In this 2013 file photo, a family is seen on their family farm in St. Leo, Kan. (CNS photo)

WASHINGTON (CNS) — The church’s teaching on artificial contraception and the role of procreation in marriage isn’t about difficult-to-follow rules in the eyes of Alice Heinzen, a veteran of marriage and family ministry in the Diocese of La Crosse, Wisconsin.
Heinzen told Catholic News Service, the long-held teaching found in Blessed Paul VI’s 1968 encyclical, “Humanae Vitae” (“Of Human Life”), is about understanding the beauty of family as created by God.
Heinzen, director of the diocese’s Office for Marriage and Family, said the document forms the foundation for St. John Paul II’s “theology of the body” and is a cornerstone of Pope Francis’ call to accompany people in their faith journey as they experience the mystery of God.
In La Crosse, the diocese has made natural family planning classes a mandatory part of its marriage preparation program. Heinzen called it a natural development that flowed from the encyclical and St. John Paul’s teaching.
Theology of the body is based on a series of 129 talks the pope gave during the first five years of his pontificate. The talks shed light on the human body and the sexual relationship and, supporters say, open up people to Christ’s invitation to life-giving love.
Natural family planning involves the monitoring by a married couple of the various biological signs indicating a woman’s time of fertility and infertility. It can be used both to avoid pregnancy or to aid in becoming pregnant.
Blessed Paul in “Humane Vitae” said that the only licit means of regulating birth is natural family planning. In the document he asked scientists to improve natural family planning methods “providing a sufficiently secure basis for a regulation of birth founded on the observance of natural rhythms.” In the past 50 years there has been an explosion of research into methods of natural family planning.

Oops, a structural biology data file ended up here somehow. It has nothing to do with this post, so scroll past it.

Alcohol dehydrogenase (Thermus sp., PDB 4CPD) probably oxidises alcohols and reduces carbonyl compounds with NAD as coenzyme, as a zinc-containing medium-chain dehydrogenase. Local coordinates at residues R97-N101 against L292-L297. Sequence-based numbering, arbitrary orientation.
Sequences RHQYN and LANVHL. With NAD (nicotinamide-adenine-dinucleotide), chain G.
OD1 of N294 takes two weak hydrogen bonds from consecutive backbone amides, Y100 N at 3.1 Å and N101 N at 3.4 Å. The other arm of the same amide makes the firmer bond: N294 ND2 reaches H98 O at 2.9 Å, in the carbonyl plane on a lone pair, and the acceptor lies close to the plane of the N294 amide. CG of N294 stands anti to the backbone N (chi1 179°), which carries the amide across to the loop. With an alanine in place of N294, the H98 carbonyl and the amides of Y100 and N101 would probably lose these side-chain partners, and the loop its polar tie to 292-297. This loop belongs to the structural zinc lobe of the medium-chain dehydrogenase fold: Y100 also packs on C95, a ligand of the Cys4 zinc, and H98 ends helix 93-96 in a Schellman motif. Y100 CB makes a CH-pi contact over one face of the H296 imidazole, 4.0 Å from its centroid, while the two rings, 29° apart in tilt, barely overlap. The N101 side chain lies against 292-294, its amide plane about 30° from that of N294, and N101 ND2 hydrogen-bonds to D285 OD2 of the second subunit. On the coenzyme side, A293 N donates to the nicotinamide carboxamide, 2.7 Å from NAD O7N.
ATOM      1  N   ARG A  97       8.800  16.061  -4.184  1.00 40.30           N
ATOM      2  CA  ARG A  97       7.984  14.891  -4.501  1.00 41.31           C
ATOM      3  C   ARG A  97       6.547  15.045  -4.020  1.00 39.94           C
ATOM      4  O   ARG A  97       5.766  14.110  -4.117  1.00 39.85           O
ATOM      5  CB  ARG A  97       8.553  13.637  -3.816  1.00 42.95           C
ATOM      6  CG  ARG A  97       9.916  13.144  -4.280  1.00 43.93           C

The La Crosse program focuses on why the church teaches what it teaches when it comes to artificial contraception rather than focusing on strict instructions on what the church requires, Heinzen explained.
Responding in follow-up questionnaires, couples, she said, have come to see the value of the teaching even if they delay or decide never to incorporate natural family planning practices into their lives.
“It’s the accompaniment we are providing. Even if they say this (NFP) is ridiculous in an age of technology, we realize it’s a person that has yet to open their eyes to the beauty of the teaching. We pose questions for them to consider. We gently, charitably challenge,” said Heinzen, who with her husband Jeff, were auditors for the extraordinary Synod of Bishops on the family in 2014.
For years though, diocesan and parish marriage and family ministry programs have been stressing that Blessed Paul’s message upholding the church’s long-standing prohibition on artificial birth control can be meaningful for couples and help them become closer to God.
The challenge facing the church is that the encyclical itself is rarely addressed by priests and as a result is little known, especially among young adults.
While NFP classes are mandatory in only a dozen dioceses, it is taught just about everywhere.
Dominic Lombardi, executive director of the Secretariat of Laity, Marriage, Family Life and Youth at the U.S. Conference of Catholic Bishops, knows it’s difficult to share a message that few have heard, especially one that diverges from the values of mainstream culture.
That makes the encyclical an important document for the life of the church even if it gets scant attention from the pulpit, he said.
Marriage preparation programs offer a good place to “sow a seed” with young engaged couples, he said, adding that married couples living the teaching can be the inspiration for others.
“Then the church should accompany couples and this witness for married life. You could say these couples who have lived out the freedom of ‘Humanae Vitae,’ they really are missionary couples,” Lombardi said.